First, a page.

Whoa There, Tipper: No Ratings on Kids' Books!

Whoa There, Tipper: No Ratings on Kids' Books!

Whoa There, Tipper: No Ratings on Kids' Books!

The XX Factor
What Women Really Think
Jan. 27 2010 2:06 PM

Whoa There, Tipper: No Ratings on Kids' Books!

By way of the NYT 's book blog comes this question from January magazine : Should kids' books be rated? Novelist Tony Buchsbaum was reading a review copy of a new YA novel, Will Dutton, Will Dutton , containing this riveting IM exchange:

boundbydad : thrust your fierce quivering manpole at me, stud
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grayscale : your dastardly appendage engorges me with hellfire
boundbydad : my search party is creeping into your no man’s land
grayscale : baste me like a thanksgiving turkey!!!

Buchsbaum doesn't give any context for it, so I don't know if it's crude joking or a strikingly unsexy example of IM sex. What I do know is that he doesn't want his 14-year-old son reading it-or, at least, reading it without him knowing that the book was chock full of such language. Apparently it's a comic novel-not something that you'd immediately assume required the kind of adult supervision of, say, an after-school special on incest. So I can see his concern, and I can understand the knee-jerk reaction: If my kid is reading this, I want to know about it! But I think he's wrong. For one thing, I agree with the publisher's defense of the language-I suspect kids 14-and-up do "use this sort of language all the time." To me, it's just the kind of mocking, crass-but-kinda-creative talk a teenager might throw around, both to show he's cool and he "gets it," and just to take some of the shock value of this sort of thing and seize it for his own. As it happens, I just connected (thanks, Facebook) with some of the rudest, crudest teenage boys a girl ever had the privilege to know from my own youth, and this is just the kind of stuff they tossed around back then.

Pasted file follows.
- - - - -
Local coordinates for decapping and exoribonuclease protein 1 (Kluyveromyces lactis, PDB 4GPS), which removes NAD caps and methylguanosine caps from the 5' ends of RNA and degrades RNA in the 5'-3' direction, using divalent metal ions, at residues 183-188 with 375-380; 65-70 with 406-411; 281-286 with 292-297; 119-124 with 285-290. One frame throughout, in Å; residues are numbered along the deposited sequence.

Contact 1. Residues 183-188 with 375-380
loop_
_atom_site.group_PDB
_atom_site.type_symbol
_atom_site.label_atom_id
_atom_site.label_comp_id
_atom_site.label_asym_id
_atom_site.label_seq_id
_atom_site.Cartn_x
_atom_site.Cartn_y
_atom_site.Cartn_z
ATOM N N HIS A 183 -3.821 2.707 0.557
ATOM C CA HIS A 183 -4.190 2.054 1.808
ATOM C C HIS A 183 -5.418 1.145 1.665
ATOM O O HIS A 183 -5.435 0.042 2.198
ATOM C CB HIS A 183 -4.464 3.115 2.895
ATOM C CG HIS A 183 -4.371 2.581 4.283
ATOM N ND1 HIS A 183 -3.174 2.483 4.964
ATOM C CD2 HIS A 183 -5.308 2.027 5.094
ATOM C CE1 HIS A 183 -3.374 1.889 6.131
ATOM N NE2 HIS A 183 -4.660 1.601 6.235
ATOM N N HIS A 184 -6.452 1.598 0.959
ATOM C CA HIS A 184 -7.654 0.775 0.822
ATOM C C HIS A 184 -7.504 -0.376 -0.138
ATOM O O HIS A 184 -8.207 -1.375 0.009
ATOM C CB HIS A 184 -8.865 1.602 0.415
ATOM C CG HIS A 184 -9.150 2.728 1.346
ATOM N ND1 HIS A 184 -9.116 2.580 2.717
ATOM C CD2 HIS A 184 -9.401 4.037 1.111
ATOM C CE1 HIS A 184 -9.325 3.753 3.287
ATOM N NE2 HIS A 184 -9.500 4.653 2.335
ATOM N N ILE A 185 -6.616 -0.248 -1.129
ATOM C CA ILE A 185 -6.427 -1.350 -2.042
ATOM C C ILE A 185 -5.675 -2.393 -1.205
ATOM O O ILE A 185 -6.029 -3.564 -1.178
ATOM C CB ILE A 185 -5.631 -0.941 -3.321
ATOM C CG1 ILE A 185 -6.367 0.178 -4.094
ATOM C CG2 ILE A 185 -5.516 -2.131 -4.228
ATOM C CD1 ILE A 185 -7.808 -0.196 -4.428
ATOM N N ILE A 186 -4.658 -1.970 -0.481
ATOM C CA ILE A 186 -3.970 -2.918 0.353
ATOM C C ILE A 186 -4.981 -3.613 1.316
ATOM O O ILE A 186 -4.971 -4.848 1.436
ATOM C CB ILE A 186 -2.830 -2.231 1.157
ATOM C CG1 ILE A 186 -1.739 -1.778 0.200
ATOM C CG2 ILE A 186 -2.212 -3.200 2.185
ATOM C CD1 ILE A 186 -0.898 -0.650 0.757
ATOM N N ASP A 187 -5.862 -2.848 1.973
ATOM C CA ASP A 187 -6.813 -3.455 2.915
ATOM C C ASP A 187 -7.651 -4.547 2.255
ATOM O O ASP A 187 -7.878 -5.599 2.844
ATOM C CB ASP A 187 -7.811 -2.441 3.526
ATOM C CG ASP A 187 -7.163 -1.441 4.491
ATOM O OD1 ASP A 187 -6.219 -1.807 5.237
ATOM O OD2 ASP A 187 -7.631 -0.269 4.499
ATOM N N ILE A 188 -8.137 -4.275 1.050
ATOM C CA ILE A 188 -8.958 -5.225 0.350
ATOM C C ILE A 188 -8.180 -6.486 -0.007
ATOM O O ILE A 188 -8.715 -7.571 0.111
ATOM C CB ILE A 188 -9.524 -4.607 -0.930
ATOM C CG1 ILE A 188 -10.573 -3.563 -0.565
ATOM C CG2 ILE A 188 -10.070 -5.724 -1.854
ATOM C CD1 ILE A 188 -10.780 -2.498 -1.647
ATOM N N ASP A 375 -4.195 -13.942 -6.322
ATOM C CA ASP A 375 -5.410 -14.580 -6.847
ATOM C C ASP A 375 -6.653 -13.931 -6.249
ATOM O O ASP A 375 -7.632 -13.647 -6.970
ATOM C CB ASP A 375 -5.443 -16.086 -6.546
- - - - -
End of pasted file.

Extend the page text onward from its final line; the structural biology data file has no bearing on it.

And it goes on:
More importantly, this language, this attitude, this content, if you will-it's out there. Buchsbaum compares rating books to rating TV shows or movies, but I'd argue that the same content, in those contexts, is far more powerful. There's a big difference in reading about that "quivering manpole" alone and figuring it out and, as a teen, coming to terms with how you feel about the manpole, the word manpole, and its very quivering, and seeing it on the screen in a room full of parents or peers. That's why books are special, and that's why they should never be rated or censored. A book is the best way to come across something scary, shocking, or just new, and learn how to handle it yourself.